University of Oxford: The hidden footprint of low-carbon indoor farming

Faced with population growth, environmental change, and increasing concerns over food security and sustainability – the interest in Controlled Environment Agriculture (CEA) is on an upward trend.

Commercial greenhouses and vertical farms promise a locally sourced, higher crop yield than open-field farming methods relative to growing space. But is that grass really always greener?

In a report published in Nature Food, researchers evaluated the potential crop yield of six vegetables (chosen for nutritional value and suitability for CEA farming) relative to growing space. Key to the study was the inclusion of the additional land used by wind and solar farms to harvest low-carbon energy in the overall ‘growing space’ calculations.

Professor Aidong Yang, Department of Engineering Science at the University of Oxford explained:

‘Vertical farms and commercial greenhouses are given as examples of land-saving sustainable farming – but these farming methods use huge amounts of electricity to maintain a suitable growing environment for crops. That requirement needs to be supported by a low-carbon power supply to be sustainable.’

Lead author Dr Till Weidner from ETH Zürich continued:

‘To properly consider the sustainability and footprint of each farming method, the space needed to capture renewable energy must be added to the overall land footprint.’

Using geospatial and mathematical modelling, the research team compared vertical farms, greenhouses and open-field farming in nine city areas, Reykjavik, Stockholm, Boston, Tokyo, Santiago, Johannesburg, Phoenix, Singapore and the UAE, all with differing land availability, climatic conditions and population density. The results confirmed that location was the determining factor when comparing the overall land needed to grow the six vegetables.

In colder climates, greenhouses and vertical farms could reduce the net land footprint when compared with open-field farming (combined land use per capita). In warmer climates, open-field farming had a lower overall land footprint than vertical farms.

Greenhouses had the smallest land footprint of the three produce farming methods in most of the regions modelled – not just the temperate, less seasonal regions – despite energy usage being highly location-dependent. Fluctuations in energy demand led to a higher cost per energy unit, particularly in colder regions where onshore wind was the predominant renewable, but commercial greenhouses had a lower energy demand per food unit.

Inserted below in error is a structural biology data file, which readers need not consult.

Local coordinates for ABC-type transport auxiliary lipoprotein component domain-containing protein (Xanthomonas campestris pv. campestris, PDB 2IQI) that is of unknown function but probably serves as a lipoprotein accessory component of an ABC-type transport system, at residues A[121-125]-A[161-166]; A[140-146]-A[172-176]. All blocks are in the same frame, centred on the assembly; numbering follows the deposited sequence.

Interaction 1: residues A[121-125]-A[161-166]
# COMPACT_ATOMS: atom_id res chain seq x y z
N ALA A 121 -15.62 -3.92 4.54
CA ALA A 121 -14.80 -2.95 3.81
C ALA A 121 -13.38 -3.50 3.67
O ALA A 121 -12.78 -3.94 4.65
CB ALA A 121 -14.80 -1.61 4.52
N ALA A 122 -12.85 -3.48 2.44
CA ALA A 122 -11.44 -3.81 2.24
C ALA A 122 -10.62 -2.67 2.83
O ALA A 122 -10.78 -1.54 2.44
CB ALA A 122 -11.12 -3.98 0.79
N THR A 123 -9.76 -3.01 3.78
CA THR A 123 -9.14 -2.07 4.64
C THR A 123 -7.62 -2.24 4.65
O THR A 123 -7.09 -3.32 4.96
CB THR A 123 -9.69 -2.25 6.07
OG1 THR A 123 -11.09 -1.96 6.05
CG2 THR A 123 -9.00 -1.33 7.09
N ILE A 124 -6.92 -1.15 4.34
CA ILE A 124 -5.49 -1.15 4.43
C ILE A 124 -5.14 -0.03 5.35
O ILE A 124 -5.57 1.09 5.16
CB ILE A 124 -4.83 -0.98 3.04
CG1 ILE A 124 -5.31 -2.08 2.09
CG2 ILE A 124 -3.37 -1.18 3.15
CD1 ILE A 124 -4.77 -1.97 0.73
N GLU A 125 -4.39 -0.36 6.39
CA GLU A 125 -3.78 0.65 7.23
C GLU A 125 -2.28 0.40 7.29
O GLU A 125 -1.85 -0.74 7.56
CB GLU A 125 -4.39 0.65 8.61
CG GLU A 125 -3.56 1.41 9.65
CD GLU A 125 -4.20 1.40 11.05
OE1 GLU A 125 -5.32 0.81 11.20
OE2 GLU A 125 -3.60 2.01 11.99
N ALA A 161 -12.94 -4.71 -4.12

Open-field farming was the most land efficient production method in one region modelled – Santiago – with very favourable conditions for producing vegetables.

Reykjavik, with the shortest growing season for open-field farming and readily available renewable energy, was the only area of the nine modelled with a lower overall combined land-use footprint from vertical farms.

The researchers also made local geographical studies of the currently available farmland and land suitable for energy generation in each area to determine where land could be repurposed, with some interesting results. In Stockholm, vertical indoor farming and open-field farming methods had a similar combined land footprint. However, there is more available farmland and land suitable for wind power energy generation is relatively scarce in the area – bringing into question the favourability of CEA farming without alternative low-carbon energy provision.

Ideal locations for controlled environment agriculture had little land or unfavourable conditions for open-field farming, but readily available space to capture renewable energy. Reykjavik and the UAE were clear examples.

‘Our modelling work demonstrated that indoor farming, in particular commercial greenhouses, can contribute to regional food (nutrients) security in most cases within their resource constraints in terms of low-carbon energy supply and land use,’ said Professor Yang.

‘The study also shows the importance of a ‘nexus approach’ and holistic thinking when it comes to evaluating new and emerging technical solutions to societal challenges.’

The six vegetables included in the nutritional basket were bell pepper, broccoli, lettuce, tomato, spinach and summer squash.

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